This is an old story, reprinted from here, but its still a good one.
In the third quarter of 1996 the Technology Advisory Board of BP senior scientists, R&D etc., external professors and industry experts met for one of the two or three colloquia BP delivers annually. This colloquium was focused on the enabling use of IT. A memorable event was Dr. John Henderson's (Boston University) rousing speech to the group on knowledge and leadership. He got people to think about this statement: “if you become part of a team or organization that learns and reuses learning, you can be ready for anything”. Among the stories Henderson told was the story below, from the US Army – a compelling story that provided BP with a vision of what KM could make possible.
“I interviewed a Colonel. Now this Colonel was a Colonel in one of the elite groups in the US army. He had gotten a call, 8 am Saturday morning, reminding him that a hurricane had just hit outside a US city and was told that because the current administration had very strong ties to the area, they believed that this should not be left to the reserve group, because they wanted no Mess-Ups. The orders to the Colonel were clear – go down there, provide any help and support necessary to the state of Louisiana after this hurricane, and Don’t Mess Up. Clear orders, The Army calls it “Intent”, “Strategic intent”. The strategic intent was clear. Now this particular Colonel was in fact a highly decorated combat soldier, he had never done this in his life. He had never actually commanded any type of civilian related activity; he had always been right on the front lines in hot action.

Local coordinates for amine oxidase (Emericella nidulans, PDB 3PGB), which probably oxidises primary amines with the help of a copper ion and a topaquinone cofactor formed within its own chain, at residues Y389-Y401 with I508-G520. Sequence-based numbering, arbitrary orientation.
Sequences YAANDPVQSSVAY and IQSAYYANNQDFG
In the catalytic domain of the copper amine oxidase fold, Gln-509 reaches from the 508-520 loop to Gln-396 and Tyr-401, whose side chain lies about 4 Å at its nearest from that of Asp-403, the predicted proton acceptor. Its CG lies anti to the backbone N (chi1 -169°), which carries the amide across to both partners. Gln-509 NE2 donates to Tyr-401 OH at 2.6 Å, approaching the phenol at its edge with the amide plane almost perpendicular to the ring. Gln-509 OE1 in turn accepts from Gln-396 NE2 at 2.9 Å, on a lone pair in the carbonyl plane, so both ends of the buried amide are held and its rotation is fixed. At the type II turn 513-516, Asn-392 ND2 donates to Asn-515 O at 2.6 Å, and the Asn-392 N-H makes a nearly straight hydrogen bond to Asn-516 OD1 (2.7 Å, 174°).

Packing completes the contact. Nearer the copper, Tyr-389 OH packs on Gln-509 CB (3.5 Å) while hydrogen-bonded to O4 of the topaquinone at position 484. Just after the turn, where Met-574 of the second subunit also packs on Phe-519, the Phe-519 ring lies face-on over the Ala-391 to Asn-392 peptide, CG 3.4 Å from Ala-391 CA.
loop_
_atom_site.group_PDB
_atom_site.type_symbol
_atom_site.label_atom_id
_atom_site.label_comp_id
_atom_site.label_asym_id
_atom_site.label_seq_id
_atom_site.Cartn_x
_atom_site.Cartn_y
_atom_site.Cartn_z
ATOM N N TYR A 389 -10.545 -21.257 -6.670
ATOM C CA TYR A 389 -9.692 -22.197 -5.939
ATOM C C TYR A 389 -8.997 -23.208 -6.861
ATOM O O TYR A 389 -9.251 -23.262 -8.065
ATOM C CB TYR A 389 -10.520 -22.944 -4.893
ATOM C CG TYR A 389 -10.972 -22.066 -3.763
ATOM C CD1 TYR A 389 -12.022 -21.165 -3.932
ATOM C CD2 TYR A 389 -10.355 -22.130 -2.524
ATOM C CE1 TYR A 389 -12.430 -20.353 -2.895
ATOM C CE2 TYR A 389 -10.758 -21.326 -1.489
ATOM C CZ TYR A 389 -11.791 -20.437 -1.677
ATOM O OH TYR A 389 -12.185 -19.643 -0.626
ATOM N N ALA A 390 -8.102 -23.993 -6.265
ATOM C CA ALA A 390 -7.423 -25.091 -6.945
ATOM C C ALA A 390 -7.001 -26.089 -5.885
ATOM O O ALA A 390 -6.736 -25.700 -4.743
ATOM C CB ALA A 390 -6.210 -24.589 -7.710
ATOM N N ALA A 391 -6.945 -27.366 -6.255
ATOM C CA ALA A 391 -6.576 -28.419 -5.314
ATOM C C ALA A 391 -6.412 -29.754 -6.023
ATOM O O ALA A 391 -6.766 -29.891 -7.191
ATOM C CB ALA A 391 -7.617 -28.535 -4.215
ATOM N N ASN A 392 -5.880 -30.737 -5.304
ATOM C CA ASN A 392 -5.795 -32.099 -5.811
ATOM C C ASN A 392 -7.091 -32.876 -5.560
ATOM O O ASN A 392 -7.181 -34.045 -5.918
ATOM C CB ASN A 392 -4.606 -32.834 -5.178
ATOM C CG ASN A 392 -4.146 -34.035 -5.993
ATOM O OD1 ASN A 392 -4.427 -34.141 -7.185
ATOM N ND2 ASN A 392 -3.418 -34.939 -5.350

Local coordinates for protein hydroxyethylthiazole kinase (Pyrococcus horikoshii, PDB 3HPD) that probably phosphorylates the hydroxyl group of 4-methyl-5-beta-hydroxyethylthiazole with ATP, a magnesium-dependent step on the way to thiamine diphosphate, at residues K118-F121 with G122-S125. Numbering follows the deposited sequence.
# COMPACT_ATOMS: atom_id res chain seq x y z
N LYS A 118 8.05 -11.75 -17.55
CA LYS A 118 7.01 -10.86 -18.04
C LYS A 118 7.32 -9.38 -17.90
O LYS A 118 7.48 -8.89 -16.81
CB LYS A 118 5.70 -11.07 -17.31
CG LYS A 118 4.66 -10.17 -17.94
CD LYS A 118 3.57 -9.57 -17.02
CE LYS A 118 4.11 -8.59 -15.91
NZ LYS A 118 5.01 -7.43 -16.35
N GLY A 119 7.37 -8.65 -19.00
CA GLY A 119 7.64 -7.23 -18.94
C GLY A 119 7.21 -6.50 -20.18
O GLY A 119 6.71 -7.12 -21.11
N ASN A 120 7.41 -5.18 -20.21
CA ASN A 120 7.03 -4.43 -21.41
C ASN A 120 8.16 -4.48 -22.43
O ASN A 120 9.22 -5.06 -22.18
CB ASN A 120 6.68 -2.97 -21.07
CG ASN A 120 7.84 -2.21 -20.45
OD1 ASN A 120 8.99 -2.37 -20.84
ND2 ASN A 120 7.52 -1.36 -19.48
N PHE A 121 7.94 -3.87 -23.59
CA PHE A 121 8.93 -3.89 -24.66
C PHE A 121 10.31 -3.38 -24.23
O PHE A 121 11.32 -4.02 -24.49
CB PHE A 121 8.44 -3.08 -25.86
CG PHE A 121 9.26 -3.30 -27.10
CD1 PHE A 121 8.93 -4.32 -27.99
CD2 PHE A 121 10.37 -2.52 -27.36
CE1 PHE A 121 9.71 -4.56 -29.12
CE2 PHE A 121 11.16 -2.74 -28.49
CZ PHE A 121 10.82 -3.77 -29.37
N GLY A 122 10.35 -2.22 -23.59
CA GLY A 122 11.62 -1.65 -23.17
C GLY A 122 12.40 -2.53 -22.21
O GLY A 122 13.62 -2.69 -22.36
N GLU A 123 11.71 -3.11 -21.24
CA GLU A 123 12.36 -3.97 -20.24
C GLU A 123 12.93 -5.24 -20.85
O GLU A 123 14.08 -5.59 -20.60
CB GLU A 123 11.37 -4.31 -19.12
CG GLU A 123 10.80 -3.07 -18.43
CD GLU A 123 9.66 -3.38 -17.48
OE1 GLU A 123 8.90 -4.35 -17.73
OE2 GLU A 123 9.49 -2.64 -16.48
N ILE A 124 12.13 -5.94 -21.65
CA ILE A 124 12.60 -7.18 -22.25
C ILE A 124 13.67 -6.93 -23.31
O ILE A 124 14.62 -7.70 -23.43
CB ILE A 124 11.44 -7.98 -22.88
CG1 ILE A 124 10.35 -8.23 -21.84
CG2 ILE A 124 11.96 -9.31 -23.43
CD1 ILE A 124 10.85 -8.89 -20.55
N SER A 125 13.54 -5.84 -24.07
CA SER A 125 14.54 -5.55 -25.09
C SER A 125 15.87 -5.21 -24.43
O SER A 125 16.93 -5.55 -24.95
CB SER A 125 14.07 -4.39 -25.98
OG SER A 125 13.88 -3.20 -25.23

It turns out though that as part of his executive education in the Army he had been exposed to this thing called the Center for Army Lessons Learned. So he got on his laptop computer, dialed into Army Net, hooked into the Center for Army Lessons Learned, and asked the following question (he actually showed me the type) –
“What does the Army know about Hurricane Support Clean-up?"
“And within four hours he had a profile of the deployment of troops from the last three hurricanes in North America that the Army had been sent to support and clean-up on, including types of staff, types of skills, numbers of skills, had a proforma budget, both what budget was requested and what the actual budget was, and where the cost overruns were, he had the ten questions you will be asked by CNN on the first 30 minutes after your arrival, he had a list of every state agency and federal agency that had to be contacted and coordinated with, and the name of the person that he had to contact with, and the Army liaison person who was currently working with that group, some place in North America. And he had established a Lotus Notes advisory team of the three commanders, two of whom were currently generals, one was still a Colonel, who agreed to be his advisory group in this command structure. Four hours later.”
That for us was a tremendous vision of what KM can deliver